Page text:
It may seem difficult for an agency that is just starting out and wants to build up a clientele to go against a client’s wishes when the solutions to be proposed are different from what the client has expressed. How can this be done?

It may happen that the client begins the process with an idea of the type of training he wants or the characteristics he would like to see in it. Some other times, the client has no idea how to go about it or how to meet his or her needs; they need to be listened to and reassured. So the very first thing is to listen. It is only after meeting with the team, the managers, and conducting a performance analysis that we can better understand the need and formulate solutions that respond to it; then tactfully question the client’s choices by explaining what would be more relevant in the context. We won’t tell the client that he doesn’t need this or that, but we will suggest solutions based on our analysis. For example, one or two years ago, I was approached by the Ordre des pharmaciens du Québec who wanted to understand why pharmacists did not prescribe despite a new law authorizing them to do so, and to train them accordingly. Our analysis showed that they didn’t need training on the new law, they were simply afraid to prescribe. We were then reactive in finding an alternative to training.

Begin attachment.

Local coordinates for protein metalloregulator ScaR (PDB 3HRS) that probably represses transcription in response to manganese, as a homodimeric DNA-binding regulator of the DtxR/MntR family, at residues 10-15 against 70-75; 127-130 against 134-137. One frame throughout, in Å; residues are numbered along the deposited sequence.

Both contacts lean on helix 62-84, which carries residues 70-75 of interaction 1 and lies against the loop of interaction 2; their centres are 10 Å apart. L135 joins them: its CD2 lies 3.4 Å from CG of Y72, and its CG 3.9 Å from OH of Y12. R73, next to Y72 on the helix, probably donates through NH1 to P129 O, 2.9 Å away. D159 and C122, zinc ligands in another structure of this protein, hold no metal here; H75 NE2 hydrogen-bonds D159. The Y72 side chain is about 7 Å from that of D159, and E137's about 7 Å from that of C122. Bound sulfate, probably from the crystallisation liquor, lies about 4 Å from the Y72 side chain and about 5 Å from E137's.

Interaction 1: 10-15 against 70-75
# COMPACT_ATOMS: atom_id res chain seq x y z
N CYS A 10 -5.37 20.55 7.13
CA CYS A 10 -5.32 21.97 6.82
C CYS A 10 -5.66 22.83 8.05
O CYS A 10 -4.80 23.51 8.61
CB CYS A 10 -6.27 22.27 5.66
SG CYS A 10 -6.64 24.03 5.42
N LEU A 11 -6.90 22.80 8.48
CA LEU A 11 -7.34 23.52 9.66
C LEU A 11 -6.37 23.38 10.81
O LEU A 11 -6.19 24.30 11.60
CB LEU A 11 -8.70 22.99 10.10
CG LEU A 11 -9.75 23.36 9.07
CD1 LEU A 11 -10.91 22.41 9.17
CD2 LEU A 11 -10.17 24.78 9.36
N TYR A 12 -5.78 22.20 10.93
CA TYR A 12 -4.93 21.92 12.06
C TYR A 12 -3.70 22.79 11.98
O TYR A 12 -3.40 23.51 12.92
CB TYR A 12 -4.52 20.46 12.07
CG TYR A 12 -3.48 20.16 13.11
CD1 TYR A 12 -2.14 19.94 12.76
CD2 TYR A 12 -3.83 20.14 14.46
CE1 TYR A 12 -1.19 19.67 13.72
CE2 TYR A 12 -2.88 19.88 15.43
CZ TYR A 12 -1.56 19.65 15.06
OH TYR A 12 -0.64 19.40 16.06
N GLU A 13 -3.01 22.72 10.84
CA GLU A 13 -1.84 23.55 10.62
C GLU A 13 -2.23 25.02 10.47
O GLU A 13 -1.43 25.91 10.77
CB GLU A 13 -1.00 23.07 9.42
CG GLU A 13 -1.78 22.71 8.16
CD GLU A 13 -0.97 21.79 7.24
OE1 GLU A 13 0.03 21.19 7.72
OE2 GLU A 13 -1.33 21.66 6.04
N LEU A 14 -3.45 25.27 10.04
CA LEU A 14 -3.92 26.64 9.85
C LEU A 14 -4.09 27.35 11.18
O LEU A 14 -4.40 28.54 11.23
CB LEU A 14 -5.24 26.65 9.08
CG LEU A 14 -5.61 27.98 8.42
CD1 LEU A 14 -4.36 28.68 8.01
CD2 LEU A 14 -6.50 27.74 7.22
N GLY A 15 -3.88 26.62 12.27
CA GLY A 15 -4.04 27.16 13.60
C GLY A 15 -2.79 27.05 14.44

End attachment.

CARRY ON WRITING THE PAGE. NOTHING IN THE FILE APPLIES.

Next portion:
How do we make the client understand that the involvement of the subject matter expert  is necessary throughout the project, even if it has a cost?

In my agency, a subject matter expert (SME) usually doesn’t need to give more than about ten hours of his or her time. Ideas are put on the table very early in the project, and his or her role is then more punctual for certain deliverables, a module completion for example. We have a very rigorous production schedule that reserves the expert’s time in advance when we know it will be necessary. If the expert has to take a lot more time, it’s because he may not be ready himself, because the ideas are not formulated well enough to move forward. As far as the client is concerned, he is mainly involved in the management of the project, so five to six hours maximum in general. In the end, this represents relatively few hours, especially since we are able to provide a schedule for the client to prepare for each step. Finally, a tip: we always have a “cut-off” date after which no more raw content can be added, so that we don’t have to modify our productions. Otherwise, the project and the budget are modified to bring the team back to the previous stage.

You use the AGILE method to optimize the work, validation and adjustment times with experts. Sometimes it can be difficult for the experts and the customer to get a visual idea of the product from a scenario. Do you have a solution in between a scenario and a concrete example, which would require risky efforts and costs before validation?

I can tell you about several technical documents that we use at each step.

First of all, the learning strategies document represents the training’s structure, that is to say its main lines with the content theme for each module and sections, the objectives, and the pedagogical and/or technical treatments for each. This allows the client to validate the overall structure and see if there is anything missing in the content.